For Conservatives and the House Freedom Caucus, a Time to Build
A few weeks ago the House Freedom Caucus was being roundly pummeled by the media, liberal and pseudo-conservative alike. This small band of conservative House members had the audacity to challenge the status quo in Congress, and in the eyes of Washington’s comfortable elites, that’s a serious offense.
For years, Washington’s chattering class has guarded the status quo on behalf of the Establishment. But despite the howls of media outrage, the Freedom Caucus persevered and succeeded in making changes that brought in a new speaker of the House. With a new speaker come new opportunities, a chance for conservatives to sit at the legislative table and be heard by their leaders.
Since its founding this January, the House Freedom Caucus, led by Rep. Jim Jordan, R-Ohio, has fought to stop business-as-usual in Washington. They are dedicated to saving their fellow Americans from the irresponsible federal spending and borrowing we’ve seen over the last decade.
This support for commonsense policies has led the Establishment to brand them as “radical” and “ultra-conservative.” In reality, of course, they are merely advocating for doing what Republican leaders pledged to do if voters gave them majorities in both houses of Congress.
The Freedom Caucus exists to serve as a strong, conservative conscience guiding Congress. With only 40 members, its numbers are small. As a minority, it has had to use the only tools available to them: Stoking public opposition to bad legislation and refusing to blindly follow procedures used by congressional leadership to control the agenda.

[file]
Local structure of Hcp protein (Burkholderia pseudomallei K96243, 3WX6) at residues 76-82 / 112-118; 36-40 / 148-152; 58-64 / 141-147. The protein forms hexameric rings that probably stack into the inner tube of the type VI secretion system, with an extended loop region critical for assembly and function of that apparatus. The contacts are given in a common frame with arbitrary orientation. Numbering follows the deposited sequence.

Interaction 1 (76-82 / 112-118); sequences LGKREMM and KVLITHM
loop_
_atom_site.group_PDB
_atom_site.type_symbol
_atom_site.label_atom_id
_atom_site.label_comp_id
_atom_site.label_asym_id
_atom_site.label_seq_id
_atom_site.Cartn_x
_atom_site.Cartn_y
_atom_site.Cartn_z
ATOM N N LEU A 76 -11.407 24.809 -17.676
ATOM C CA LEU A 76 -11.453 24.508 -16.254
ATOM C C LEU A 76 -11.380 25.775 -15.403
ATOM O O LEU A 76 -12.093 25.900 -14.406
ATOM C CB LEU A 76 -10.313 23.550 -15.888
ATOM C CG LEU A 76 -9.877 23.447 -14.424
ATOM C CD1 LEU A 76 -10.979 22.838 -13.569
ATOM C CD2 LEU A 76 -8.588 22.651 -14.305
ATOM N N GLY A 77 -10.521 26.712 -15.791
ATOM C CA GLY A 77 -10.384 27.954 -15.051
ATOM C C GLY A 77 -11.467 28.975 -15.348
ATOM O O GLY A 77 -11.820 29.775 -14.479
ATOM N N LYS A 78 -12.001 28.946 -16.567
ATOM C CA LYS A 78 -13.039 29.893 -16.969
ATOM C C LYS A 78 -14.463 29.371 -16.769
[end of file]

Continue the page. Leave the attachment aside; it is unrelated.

That approach offends some. But it has given hope to millions of conservatives who felt betrayed after giving Republicans the power to stand up to President Obama’s reckless expansion of government.
Washington is a cesspool of special interests. Leaders in both parties have acquiesced to the money and influence of Big Business, Big Labor and high-powered special interests. It will take years to change the Washington culture and reverse the damage caused by this sort of cronyism.
But Conservatives have already made a lot of progress. In 2007, they fought the Bigs on the amnesty immigration bill and won. After the 2010 Tea Party election, they forced the leaders of both parties to accept a ban on congressional earmarks, making it much harder for leaders to buy votes for bad legislation by giving members money for pet projects back home. And, with the rise of independent news outlets and social media, conservatives inside and outside of Congress are now doing a much better job of informing and activating the American public.
All these developments have made it harder for congressional leaders to fool voters with procedural charades, pretend votes and manufactured crises.
John Boehner’s resignation can be traced directly to the modest conservative victories that have made it difficult to continue business as usual in Congress. The House Freedom Caucus, with the support of many conservative groups around the country, disrupted the status quo. They did the hard and thankless work of clearing the path for a new Republican speaker of the House.
Does this mean everything will come up roses? No. But the present challenges bring to mind words from Ecclesiastes: a time to kill, and a time to heal; a time to break down, and a time to build up. (Or perhaps you recognize these words from the 1960s Byrds’ song — not quite as authoritative, but catchy.)
Now is a time to build up. Members of the Freedom Caucus, at great political risk and under fire from members of their own party, have spent the last year killing bad policies and breaking down establishment power structures. Now, with a new speaker, conservatives have something they haven’t had in a while: An opportunity to advance their agenda and block the progressives.
It’s not a perfect situation, but it’ll be what conservatives make of it. If the House Freedom Caucus keeps the GOP leadership honest and stays true to their revolutionary spirit, 2016 will be a lot more productive for conservatives than 2015.
Republished from The Heritage Foundation.